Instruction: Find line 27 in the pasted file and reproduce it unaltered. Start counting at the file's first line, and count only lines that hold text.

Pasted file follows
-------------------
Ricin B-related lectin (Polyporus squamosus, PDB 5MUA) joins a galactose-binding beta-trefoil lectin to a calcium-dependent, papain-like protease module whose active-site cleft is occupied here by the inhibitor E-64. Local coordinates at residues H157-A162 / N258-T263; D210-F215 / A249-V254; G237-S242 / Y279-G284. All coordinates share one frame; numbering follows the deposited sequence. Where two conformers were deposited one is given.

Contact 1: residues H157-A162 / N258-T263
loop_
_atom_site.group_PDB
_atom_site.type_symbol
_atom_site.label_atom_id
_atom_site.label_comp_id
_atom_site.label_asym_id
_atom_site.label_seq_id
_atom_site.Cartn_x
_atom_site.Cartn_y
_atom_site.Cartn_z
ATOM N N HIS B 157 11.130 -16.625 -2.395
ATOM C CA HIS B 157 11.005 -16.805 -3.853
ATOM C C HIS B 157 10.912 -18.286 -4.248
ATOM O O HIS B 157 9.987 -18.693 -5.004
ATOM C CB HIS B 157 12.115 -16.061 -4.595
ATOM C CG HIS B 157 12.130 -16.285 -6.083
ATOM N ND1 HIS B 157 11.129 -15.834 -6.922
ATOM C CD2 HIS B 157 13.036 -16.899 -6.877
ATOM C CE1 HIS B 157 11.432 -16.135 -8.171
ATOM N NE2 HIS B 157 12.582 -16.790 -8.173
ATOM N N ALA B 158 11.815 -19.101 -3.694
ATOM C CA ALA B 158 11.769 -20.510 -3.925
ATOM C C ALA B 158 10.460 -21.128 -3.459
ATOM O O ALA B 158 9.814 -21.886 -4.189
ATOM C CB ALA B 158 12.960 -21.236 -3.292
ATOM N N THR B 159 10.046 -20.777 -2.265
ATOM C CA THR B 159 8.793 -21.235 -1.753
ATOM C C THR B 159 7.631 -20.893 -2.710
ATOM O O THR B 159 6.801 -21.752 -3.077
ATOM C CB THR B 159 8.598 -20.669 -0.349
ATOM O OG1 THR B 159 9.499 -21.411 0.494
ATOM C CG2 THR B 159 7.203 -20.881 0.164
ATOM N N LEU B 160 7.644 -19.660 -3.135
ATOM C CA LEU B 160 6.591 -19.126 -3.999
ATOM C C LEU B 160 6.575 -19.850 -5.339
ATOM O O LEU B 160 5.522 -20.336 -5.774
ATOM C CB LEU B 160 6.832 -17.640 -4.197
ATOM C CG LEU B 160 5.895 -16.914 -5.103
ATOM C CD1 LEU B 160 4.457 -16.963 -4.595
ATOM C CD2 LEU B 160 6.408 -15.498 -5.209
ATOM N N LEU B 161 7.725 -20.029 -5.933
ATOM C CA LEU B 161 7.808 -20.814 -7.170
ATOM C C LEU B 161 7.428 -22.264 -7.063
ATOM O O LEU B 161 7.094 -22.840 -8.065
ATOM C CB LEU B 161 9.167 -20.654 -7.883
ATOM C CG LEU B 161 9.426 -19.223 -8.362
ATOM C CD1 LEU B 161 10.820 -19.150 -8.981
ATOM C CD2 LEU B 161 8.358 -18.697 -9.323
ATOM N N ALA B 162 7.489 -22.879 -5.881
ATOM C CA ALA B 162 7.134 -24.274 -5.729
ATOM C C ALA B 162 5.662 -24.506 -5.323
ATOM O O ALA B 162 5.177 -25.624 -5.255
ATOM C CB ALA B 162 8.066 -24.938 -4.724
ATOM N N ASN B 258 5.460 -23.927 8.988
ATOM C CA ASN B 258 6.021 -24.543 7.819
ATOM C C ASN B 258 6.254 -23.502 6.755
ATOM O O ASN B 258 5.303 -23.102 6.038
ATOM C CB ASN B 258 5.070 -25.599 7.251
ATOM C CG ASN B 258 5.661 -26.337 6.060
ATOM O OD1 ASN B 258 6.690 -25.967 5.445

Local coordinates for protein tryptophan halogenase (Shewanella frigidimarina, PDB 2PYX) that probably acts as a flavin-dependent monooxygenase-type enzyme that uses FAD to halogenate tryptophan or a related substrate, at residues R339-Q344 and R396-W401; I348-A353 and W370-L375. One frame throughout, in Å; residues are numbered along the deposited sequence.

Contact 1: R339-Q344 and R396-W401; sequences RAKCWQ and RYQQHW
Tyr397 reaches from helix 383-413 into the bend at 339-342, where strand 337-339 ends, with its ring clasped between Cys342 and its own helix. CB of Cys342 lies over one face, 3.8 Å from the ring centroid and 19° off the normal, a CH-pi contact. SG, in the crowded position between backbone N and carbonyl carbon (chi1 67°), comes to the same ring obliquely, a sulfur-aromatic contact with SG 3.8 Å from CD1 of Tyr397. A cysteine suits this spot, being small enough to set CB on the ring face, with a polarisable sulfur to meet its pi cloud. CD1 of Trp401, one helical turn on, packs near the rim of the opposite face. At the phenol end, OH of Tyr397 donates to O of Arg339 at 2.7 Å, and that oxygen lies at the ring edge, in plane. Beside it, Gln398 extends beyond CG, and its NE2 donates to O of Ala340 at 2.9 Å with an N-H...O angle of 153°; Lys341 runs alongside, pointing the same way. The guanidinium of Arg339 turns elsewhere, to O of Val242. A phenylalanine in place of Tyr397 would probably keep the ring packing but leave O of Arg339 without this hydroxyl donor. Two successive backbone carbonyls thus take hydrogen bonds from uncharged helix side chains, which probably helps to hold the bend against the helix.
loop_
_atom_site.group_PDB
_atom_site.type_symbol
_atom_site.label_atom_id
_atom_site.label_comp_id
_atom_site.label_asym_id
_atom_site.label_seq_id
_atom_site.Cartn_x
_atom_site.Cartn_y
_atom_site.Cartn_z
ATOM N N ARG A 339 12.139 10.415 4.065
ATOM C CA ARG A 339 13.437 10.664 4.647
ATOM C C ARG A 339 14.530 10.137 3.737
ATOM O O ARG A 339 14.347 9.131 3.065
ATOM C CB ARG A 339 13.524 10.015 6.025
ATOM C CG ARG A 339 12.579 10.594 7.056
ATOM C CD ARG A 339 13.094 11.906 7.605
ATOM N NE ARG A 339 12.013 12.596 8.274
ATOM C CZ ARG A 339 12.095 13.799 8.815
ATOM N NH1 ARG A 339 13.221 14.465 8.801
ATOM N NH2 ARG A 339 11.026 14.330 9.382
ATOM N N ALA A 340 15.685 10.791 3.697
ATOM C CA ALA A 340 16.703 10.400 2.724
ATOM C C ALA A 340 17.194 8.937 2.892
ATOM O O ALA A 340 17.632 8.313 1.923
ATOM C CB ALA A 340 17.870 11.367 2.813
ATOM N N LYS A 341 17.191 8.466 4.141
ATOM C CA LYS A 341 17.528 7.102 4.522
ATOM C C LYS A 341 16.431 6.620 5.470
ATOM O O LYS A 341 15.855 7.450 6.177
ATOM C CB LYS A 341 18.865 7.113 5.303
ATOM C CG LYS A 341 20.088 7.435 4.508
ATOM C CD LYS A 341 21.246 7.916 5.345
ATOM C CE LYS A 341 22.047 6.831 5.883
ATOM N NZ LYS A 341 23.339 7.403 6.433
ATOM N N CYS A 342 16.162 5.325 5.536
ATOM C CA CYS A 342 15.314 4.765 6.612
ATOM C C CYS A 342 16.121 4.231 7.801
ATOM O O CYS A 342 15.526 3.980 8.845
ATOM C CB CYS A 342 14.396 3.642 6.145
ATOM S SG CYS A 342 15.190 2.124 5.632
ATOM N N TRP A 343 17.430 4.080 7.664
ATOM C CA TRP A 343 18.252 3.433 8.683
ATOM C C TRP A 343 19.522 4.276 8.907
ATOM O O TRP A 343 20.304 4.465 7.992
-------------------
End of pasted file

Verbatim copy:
ATOM C CB ALA B 158 12.960 -21.236 -3.292